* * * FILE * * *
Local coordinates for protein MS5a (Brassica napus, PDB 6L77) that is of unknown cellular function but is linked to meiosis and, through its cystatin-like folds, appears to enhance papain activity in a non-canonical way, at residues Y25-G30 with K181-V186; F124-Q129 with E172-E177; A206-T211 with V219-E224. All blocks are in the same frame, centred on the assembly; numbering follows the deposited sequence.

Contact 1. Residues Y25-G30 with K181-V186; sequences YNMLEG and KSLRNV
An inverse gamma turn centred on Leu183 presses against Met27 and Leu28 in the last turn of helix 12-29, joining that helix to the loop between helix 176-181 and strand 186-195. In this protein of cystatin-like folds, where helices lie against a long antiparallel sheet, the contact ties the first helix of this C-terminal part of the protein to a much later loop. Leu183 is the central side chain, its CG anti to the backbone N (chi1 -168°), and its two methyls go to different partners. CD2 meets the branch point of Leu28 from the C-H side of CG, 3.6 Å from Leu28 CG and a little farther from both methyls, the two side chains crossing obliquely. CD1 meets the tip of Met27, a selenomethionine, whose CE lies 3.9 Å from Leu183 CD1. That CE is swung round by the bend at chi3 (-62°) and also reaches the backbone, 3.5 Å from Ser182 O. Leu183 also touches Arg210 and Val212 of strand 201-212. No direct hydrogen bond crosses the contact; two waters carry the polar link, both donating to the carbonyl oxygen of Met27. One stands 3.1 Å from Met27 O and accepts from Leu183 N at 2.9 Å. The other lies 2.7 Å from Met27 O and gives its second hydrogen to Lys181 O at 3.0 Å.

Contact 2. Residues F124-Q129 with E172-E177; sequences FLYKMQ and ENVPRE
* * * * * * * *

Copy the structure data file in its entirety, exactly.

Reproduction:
Local coordinates for protein MS5a (Brassica napus, PDB 6L77) that is of unknown cellular function but is linked to meiosis and, through its cystatin-like folds, appears to enhance papain activity in a non-canonical way, at residues Y25-G30 with K181-V186; F124-Q129 with E172-E177; A206-T211 with V219-E224. All blocks are in the same frame, centred on the assembly; numbering follows the deposited sequence.

Contact 1. Residues Y25-G30 with K181-V186; sequences YNMLEG and KSLRNV
An inverse gamma turn centred on Leu183 presses against Met27 and Leu28 in the last turn of helix 12-29, joining that helix to the loop between helix 176-181 and strand 186-195. In this protein of cystatin-like folds, where helices lie against a long antiparallel sheet, the contact ties the first helix of this C-terminal part of the protein to a much later loop. Leu183 is the central side chain, its CG anti to the backbone N (chi1 -168°), and its two methyls go to different partners. CD2 meets the branch point of Leu28 from the C-H side of CG, 3.6 Å from Leu28 CG and a little farther from both methyls, the two side chains crossing obliquely. CD1 meets the tip of Met27, a selenomethionine, whose CE lies 3.9 Å from Leu183 CD1. That CE is swung round by the bend at chi3 (-62°) and also reaches the backbone, 3.5 Å from Ser182 O. Leu183 also touches Arg210 and Val212 of strand 201-212. No direct hydrogen bond crosses the contact; two waters carry the polar link, both donating to the carbonyl oxygen of Met27. One stands 3.1 Å from Met27 O and accepts from Leu183 N at 2.9 Å. The other lies 2.7 Å from Met27 O and gives its second hydrogen to Lys181 O at 3.0 Å.

Contact 2. Residues F124-Q129 with E172-E177; sequences FLYKMQ and ENVPRE